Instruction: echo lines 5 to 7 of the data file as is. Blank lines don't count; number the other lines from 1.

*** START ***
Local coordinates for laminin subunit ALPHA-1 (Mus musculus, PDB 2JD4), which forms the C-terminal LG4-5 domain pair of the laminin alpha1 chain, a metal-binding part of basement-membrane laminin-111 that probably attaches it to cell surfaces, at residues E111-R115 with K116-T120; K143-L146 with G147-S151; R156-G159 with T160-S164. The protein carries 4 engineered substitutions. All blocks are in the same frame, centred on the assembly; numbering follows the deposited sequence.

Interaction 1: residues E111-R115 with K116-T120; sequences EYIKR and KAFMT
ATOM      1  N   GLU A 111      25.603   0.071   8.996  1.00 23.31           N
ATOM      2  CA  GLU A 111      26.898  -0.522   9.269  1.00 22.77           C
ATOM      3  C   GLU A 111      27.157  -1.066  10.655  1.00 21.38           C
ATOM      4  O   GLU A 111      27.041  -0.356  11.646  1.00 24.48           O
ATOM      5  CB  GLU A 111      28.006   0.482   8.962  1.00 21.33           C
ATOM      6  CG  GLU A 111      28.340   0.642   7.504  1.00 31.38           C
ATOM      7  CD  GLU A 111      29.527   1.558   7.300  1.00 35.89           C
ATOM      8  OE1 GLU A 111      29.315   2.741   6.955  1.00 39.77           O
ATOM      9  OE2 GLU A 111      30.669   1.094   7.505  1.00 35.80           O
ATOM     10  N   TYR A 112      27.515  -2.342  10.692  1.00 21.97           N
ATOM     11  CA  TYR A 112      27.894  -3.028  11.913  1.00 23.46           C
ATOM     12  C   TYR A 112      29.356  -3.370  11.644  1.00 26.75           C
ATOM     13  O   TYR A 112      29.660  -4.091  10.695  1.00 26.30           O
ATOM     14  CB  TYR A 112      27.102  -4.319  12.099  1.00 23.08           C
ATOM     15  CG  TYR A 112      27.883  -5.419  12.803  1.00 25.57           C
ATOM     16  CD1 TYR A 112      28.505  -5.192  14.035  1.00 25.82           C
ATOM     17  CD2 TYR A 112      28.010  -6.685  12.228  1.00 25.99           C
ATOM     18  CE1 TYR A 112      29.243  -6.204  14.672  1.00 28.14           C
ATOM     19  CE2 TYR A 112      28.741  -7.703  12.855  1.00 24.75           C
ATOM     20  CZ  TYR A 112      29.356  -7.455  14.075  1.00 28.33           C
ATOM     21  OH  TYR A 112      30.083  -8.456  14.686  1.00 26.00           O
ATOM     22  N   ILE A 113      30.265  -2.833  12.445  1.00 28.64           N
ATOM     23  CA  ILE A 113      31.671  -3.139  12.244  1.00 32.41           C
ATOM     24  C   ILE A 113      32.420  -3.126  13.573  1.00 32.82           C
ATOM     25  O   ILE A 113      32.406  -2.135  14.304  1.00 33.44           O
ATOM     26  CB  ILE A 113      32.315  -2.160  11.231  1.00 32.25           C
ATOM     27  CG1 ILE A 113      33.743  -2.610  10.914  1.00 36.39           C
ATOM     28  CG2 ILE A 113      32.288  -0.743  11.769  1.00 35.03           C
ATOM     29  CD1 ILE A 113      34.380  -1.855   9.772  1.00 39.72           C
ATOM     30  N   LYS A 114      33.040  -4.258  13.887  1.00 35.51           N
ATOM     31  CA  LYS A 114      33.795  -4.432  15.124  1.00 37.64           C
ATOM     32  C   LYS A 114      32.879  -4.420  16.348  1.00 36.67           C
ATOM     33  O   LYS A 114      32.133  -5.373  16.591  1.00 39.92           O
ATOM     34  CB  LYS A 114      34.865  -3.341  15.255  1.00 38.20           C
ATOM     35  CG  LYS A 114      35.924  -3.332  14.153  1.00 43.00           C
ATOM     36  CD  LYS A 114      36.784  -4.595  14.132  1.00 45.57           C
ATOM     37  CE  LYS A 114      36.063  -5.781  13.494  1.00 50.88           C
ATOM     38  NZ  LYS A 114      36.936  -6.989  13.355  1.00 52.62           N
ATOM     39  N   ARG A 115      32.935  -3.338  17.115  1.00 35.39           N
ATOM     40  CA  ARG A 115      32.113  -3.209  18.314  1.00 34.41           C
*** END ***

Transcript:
ATOM      3  C   GLU A 111      27.157  -1.066  10.655  1.00 21.38           C
ATOM      4  O   GLU A 111      27.041  -0.356  11.646  1.00 24.48           O
ATOM      5  CB  GLU A 111      28.006   0.482   8.962  1.00 21.33           C